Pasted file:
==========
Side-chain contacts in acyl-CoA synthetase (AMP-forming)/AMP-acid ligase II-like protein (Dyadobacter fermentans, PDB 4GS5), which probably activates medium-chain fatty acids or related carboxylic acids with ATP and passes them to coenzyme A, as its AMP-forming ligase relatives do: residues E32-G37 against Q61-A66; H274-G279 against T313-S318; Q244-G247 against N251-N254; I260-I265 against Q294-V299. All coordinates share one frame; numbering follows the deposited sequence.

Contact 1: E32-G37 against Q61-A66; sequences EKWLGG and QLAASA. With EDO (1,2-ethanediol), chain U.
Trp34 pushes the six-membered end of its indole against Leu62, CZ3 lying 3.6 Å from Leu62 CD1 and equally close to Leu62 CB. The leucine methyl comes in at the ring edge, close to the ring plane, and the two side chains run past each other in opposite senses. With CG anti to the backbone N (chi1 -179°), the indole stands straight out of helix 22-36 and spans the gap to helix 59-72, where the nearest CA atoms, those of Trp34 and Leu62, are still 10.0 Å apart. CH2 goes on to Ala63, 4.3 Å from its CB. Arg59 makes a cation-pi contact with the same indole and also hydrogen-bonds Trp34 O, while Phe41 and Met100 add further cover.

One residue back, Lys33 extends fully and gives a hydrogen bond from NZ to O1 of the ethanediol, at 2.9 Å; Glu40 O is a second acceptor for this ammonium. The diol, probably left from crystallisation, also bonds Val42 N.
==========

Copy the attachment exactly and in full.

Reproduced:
Side-chain contacts in acyl-CoA synthetase (AMP-forming)/AMP-acid ligase II-like protein (Dyadobacter fermentans, PDB 4GS5), which probably activates medium-chain fatty acids or related carboxylic acids with ATP and passes them to coenzyme A, as its AMP-forming ligase relatives do: residues E32-G37 against Q61-A66; H274-G279 against T313-S318; Q244-G247 against N251-N254; I260-I265 against Q294-V299. All coordinates share one frame; numbering follows the deposited sequence.

Contact 1: E32-G37 against Q61-A66; sequences EKWLGG and QLAASA. With EDO (1,2-ethanediol), chain U.
Trp34 pushes the six-membered end of its indole against Leu62, CZ3 lying 3.6 Å from Leu62 CD1 and equally close to Leu62 CB. The leucine methyl comes in at the ring edge, close to the ring plane, and the two side chains run past each other in opposite senses. With CG anti to the backbone N (chi1 -179°), the indole stands straight out of helix 22-36 and spans the gap to helix 59-72, where the nearest CA atoms, those of Trp34 and Leu62, are still 10.0 Å apart. CH2 goes on to Ala63, 4.3 Å from its CB. Arg59 makes a cation-pi contact with the same indole and also hydrogen-bonds Trp34 O, while Phe41 and Met100 add further cover.

One residue back, Lys33 extends fully and gives a hydrogen bond from NZ to O1 of the ethanediol, at 2.9 Å; Glu40 O is a second acceptor for this ammonium. The diol, probably left from crystallisation, also bonds Val42 N.